“I came into this world for judgment so that those who do not see may see, and those who do not see may become blind” (Jo. 9:39).
This year I graduated from what my mother would have called “dime store glasses” to actual prescription glasses. I noticed over the summer at the General Convention of our Church in Baltimore that I could no longer make out the faces of those speaking at the mic: not just faces, but hardly anything else at a distance was in focus. This is no good, so I needed help: whether you’re in church or not, you need to know who’s speaking, especially if you disagree.
I’m not sure if fuzziness at a church meeting qualifies as “spiritual blindness” or not, but this is precisely what Jesus is taking aim at in our Gospel today. The healing of the man born blind appears to be a story of physical healing, but in fact it is much more than that. It’s a story of spiritual vision and of spiritual blindness: of the capacity to see Jesus for who he is, and the corresponding inability to recognize him.
In our reading, Jesus is in Jerusalem for the feast of Tabernacles, the harvest festival held in the fall of the year. During the celebration of the feast, the priests fetched water every morning from the pool of Siloam for purification. While the procession of priests moved to the pool, the choristers sang this verse from the prophet Isaiah, “You shall draw water with rejoicing from the springs of salvation” (Is. 12:3). Then, with the return to the Temple, the water was poured out on the altar as a sacrificial offering.
As our Gospel tells us, Jesus encounters a man born blind and sends him to Siloam to wash. The man washes and returns from the pool, suddenly able to see. Jesus has restored his sight! But the verse from Isaiah lets us know that there is more involved here than physical healing. Jesus has done more than give the man back his sense of sight. He’s actually revealed to him and to us a panoramic vision of who he is and what he means for the salvation of the world.
Jesus says earlier, during the celebration of the festival, “I am the light of the world. Whoever follows me will never walk in darkness but will have the light of life” (Jo. 8:12). This brings us back to the beginning of St. John’s Gospel, to “the light that shines in the darkness, and the darkness did not overcome it” (Jo. 1:5). Jesus is the light that darkness cannot overcome, the glory of the Lord that enlightens everyone, as it says in the first chapter of John.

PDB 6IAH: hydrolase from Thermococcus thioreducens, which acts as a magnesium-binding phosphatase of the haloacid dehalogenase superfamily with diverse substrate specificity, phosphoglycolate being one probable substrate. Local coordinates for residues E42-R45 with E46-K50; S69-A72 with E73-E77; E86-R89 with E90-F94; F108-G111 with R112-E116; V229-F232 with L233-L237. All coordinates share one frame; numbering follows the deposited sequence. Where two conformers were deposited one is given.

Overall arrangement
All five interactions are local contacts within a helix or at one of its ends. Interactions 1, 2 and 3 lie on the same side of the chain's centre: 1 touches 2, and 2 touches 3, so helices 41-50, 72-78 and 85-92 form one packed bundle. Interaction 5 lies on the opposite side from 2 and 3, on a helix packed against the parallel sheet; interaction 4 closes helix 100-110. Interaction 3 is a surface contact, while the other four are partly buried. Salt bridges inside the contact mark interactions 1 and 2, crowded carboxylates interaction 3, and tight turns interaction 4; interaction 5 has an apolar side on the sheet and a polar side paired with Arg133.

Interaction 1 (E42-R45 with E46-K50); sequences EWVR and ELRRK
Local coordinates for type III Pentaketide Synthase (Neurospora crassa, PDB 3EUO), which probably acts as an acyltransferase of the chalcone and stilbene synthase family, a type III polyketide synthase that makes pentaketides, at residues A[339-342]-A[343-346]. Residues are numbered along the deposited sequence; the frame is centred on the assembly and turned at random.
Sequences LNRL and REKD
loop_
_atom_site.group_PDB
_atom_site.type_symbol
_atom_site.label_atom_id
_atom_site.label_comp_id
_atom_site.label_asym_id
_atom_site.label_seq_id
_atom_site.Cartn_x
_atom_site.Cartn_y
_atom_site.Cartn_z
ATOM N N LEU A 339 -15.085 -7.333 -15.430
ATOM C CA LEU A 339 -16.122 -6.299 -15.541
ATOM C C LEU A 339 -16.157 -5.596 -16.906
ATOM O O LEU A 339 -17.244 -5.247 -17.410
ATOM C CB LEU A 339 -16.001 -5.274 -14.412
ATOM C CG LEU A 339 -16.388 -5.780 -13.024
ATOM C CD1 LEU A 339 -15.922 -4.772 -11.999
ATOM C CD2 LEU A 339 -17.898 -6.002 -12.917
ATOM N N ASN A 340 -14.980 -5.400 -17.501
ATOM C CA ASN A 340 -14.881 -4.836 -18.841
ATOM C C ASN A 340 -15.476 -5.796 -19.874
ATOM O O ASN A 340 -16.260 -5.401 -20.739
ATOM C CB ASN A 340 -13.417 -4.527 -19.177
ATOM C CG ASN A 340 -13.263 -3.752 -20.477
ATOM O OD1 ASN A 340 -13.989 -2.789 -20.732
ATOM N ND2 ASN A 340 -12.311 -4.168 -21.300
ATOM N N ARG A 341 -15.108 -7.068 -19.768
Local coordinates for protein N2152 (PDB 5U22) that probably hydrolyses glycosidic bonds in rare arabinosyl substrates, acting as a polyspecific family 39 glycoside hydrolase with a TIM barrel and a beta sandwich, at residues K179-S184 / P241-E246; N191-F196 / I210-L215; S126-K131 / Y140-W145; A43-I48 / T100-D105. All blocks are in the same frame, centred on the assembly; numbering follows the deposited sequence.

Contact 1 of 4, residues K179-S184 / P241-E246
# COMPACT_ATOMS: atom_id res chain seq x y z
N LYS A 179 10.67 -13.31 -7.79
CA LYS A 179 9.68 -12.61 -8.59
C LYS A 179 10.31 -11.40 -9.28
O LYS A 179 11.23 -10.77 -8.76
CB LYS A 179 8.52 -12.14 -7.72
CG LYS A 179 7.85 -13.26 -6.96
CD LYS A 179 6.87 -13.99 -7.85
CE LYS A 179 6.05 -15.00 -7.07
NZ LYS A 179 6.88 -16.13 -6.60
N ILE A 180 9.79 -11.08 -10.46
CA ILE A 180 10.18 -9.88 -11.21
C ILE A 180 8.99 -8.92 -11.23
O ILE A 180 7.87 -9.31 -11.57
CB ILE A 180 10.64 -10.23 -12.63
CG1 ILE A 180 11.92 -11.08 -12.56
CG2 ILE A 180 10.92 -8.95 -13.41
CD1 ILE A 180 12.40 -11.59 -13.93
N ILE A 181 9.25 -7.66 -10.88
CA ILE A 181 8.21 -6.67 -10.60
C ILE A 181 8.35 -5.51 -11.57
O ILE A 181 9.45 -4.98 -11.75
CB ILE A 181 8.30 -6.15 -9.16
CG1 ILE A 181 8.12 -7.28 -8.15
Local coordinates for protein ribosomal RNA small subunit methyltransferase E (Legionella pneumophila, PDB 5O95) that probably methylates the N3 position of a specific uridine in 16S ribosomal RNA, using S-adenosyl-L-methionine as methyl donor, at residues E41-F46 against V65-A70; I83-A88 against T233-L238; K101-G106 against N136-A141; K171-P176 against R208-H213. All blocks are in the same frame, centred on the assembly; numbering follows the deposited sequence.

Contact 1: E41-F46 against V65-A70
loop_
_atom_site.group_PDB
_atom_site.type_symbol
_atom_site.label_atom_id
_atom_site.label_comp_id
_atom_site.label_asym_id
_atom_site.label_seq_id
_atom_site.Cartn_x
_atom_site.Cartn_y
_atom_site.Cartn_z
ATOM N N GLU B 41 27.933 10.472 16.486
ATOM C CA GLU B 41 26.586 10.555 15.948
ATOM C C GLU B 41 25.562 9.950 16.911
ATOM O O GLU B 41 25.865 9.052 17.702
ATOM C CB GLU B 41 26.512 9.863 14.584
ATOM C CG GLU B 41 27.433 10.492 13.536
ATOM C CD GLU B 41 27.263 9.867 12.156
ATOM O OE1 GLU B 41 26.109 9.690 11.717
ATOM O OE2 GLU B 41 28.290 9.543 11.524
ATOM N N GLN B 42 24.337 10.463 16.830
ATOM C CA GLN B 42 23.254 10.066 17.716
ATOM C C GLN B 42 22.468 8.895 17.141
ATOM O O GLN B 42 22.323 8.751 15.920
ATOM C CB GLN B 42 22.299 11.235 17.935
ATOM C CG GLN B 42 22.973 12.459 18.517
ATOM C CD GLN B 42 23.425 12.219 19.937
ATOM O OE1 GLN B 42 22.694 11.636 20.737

The light shines so that people can see; so that they can know Jesus for who he is. The invitation in John’s Gospel is always, “Come and see” (Jo. 1:30, 1:46, 4:29): as Philip says to Nathanael in chapter one, and as the Samaritan woman at the well says to her friends in the city. Come and see Jesus, that is.
Similarly, when some Greeks in Jerusalem come to Philip, in the twelfth chapter, they ask, “Sir, we wish to see Jesus” (Jo. 12:21). And as Jesus himself says, at the end of that chapter, “Whoever sees me sees him who sent me” (Jo. 12:45). The point of the panoramic vision is belief and faith in Jesus as the Messiah. “Whoever believes in me believes not in me but in him who sent me” (Jo. 12:44), as Jesus says.
Belief, and failure to believe, in Jesus, is what our Gospel is all about. “Do you believe in the Son of Man?” (Jo. 9:35), Jesus asks the man born blind, at the end of their encounter. The man replies, “And who is he, sir? Tell me, so that I may believe in him” (Jo. 9:36). Then Jesus says, “You have seen him, and the one speaking with you is he” (Jo. 9:37). “Lord, I believe” (Jo. 9:38), the man says. In this case, the case of the man born blind, “seeing” is “believing.”
But it’s different for the Pharisees who interrogate him. They have seen what has taken place, as Jesus heals the man, but they do not believe. They are the ones who are really blind. They cannot discern the reality of Jesus, the truth of his identity. They are experts on sin, but they cannot see the one sent by God to take away the sin of the world. They are still stuck in the darkness. “You do not know where he comes from, and yet he opened my eyes” (Jo.9:30), as the man says.
For a moment, place yourself in this story. The point is not to beat up on the Pharisees, and congratulate ourselves that we are able to see Jesus. Lent calls us to do something else, which is to look to our own spiritual vision. Are we able to take in the whole panorama, the full reality of Jesus himself? Are we able to see him in our friends and neighbors, and even our enemies? God is at work in the world, but sometimes we hardly even notice. We get stuck in our own blindness, and in the darkness that lies around us. As Jesus says in our Gospel, “I came into this world for judgment so that those who do not see may see, and those who do not see may become blind” (Jo. 9:39).
O God, open our eyes that we may see. Supply the vision we lack. May the brightness of your love heal us, and be a light on the path that brings us close to Jesus our Lord.